We’ve described some examples of gaze following, but let’s also talk about things that might seem like gaze following but actually are not. What if a loud plane flies overhead? If a child and her dad look up at the same time, this is not gaze following. The child’s look was a response to the noise. Gaze following isn’t just looking in the same direction as another person. Children must follow the direction of the gaze to see what the adult is looking at.
Around 3 to 4 months of age, infants will turn to follow an adult’s head turn. But research shows infants are likely following the interesting motion of the moving head. When do infants understand that eye gaze connects the looker to an object, person, or event in their environment?
Researchers created an eye-gaze game to find out. Toddlers watched an adult turn her head toward one of two identical objects. In the first picture, a researcher and the child sit across from one another. There are identical toys on either side of the table. The researcher first looks at the child. In the second photo, the researcher turns to one of the toys with her eyes open. The third photo shows the child following the adult’s head turn toward the toy.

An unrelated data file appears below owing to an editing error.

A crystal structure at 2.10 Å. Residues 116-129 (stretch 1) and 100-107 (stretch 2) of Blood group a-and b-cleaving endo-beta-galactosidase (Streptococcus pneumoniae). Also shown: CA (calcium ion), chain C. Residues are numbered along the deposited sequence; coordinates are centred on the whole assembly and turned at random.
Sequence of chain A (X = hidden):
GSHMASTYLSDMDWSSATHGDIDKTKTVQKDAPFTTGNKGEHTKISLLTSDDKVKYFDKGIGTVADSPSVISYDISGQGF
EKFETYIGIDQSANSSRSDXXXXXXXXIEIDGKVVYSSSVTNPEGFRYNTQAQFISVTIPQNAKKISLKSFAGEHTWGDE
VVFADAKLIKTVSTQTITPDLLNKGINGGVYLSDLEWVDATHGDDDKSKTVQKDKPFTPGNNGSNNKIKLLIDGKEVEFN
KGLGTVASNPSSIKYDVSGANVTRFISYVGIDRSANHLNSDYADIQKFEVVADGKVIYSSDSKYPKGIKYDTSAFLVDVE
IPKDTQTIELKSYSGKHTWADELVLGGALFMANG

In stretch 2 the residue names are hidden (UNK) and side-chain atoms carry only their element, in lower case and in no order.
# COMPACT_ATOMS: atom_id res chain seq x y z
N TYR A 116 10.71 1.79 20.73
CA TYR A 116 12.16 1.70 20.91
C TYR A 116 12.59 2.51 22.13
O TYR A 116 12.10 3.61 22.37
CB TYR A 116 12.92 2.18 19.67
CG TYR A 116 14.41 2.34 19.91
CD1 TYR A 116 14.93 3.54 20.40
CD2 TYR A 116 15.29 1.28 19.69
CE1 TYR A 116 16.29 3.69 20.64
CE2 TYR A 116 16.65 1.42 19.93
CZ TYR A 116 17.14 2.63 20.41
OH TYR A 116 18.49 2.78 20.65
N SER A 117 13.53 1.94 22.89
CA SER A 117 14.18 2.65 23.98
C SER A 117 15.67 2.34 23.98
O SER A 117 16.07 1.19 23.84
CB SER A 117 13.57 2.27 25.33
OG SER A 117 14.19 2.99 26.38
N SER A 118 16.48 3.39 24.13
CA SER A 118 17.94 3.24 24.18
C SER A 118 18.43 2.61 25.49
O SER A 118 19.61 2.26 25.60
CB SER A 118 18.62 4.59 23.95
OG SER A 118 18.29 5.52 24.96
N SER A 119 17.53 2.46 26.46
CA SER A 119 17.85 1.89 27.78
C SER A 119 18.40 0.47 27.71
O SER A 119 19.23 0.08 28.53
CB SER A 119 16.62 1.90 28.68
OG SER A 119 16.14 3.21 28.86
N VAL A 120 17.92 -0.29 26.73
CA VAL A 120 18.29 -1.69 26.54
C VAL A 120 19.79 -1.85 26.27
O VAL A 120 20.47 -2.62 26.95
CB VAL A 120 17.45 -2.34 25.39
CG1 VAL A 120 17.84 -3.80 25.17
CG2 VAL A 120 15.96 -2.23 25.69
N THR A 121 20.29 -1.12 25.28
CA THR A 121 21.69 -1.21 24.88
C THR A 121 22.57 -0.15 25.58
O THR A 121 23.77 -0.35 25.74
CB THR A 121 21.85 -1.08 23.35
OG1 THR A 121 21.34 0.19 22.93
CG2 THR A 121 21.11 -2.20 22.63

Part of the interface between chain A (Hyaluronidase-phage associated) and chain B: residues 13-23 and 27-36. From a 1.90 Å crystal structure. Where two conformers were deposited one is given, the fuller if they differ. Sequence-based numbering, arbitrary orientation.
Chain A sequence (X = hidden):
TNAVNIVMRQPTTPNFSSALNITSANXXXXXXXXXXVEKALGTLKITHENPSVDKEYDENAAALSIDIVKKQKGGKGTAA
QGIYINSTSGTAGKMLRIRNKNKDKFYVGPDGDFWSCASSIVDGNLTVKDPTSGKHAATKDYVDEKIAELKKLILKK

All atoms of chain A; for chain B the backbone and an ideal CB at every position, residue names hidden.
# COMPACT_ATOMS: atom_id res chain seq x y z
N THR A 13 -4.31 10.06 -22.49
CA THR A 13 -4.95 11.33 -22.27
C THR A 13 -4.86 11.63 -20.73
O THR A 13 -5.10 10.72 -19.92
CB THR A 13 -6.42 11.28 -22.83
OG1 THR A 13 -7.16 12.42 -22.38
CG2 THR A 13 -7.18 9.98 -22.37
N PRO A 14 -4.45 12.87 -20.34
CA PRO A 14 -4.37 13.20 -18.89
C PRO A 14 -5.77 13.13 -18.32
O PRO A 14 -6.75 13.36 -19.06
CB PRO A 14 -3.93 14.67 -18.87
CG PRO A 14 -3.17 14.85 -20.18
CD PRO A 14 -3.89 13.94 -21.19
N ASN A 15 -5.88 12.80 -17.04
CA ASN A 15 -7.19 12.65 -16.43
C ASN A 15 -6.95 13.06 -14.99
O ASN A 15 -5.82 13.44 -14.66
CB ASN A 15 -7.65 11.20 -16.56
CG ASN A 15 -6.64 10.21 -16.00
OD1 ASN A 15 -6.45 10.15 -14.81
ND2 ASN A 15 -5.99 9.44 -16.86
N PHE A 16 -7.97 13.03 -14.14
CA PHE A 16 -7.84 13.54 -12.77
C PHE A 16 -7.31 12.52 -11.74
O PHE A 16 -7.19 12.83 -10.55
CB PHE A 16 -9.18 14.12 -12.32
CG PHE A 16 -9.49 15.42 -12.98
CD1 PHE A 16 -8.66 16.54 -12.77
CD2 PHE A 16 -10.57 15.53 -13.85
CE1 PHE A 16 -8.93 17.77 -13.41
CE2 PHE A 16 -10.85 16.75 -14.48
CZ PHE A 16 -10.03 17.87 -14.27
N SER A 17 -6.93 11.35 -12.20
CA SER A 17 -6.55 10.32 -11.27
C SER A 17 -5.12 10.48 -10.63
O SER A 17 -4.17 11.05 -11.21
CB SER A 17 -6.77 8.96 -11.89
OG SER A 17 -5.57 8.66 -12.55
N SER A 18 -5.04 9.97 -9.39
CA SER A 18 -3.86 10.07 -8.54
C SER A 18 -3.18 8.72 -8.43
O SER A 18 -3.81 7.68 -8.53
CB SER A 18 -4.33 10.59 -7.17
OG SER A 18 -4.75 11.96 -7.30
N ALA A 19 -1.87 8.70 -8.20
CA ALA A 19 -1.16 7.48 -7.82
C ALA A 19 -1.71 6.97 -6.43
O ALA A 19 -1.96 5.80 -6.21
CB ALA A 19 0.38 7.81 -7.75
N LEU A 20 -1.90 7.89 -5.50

Children’s eye gaze was measured by whether they looked at the same toy as the researcher. The researchers also included an interesting control condition. They turned to face the same toys using the same head motion but with their eyes closed. A child who follows the adult’s head turn when her eyes are closed is not yet gaze following. If a child understands that an adult with closed eyes cannot see a toy, then the child should not turn even though the adult’s head is turned. The researchers used this condition to distinguish true gaze following from tracking head movements.